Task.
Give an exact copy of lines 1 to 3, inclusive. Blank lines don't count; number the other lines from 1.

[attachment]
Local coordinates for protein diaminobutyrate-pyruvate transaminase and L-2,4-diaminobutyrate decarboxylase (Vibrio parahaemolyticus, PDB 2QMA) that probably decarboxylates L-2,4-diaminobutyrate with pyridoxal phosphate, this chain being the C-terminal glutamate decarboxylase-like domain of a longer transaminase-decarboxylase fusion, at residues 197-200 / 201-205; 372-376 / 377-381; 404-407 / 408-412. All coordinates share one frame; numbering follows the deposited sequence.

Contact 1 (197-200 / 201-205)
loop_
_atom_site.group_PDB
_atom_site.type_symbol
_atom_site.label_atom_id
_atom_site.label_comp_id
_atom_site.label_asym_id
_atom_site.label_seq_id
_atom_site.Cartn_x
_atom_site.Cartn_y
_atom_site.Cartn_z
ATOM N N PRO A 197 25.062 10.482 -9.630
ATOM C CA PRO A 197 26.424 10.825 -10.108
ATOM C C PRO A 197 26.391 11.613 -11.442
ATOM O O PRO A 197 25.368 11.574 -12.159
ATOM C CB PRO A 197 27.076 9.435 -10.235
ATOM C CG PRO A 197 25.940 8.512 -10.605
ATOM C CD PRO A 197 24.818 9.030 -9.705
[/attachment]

Local coordinates for protein diaminobutyrate-pyruvate transaminase and L-2,4-diaminobutyrate decarboxylase (Vibrio parahaemolyticus, PDB 2QMA) that probably decarboxylates L-2,4-diaminobutyrate with pyridoxal phosphate, this chain being the C-terminal glutamate decarboxylase-like domain of a longer transaminase-decarboxylase fusion, at residues 197-200 / 201-205; 372-376 / 377-381; 404-407 / 408-412. All coordinates share one frame; numbering follows the deposited sequence.

Contact 1 (197-200 / 201-205)
loop_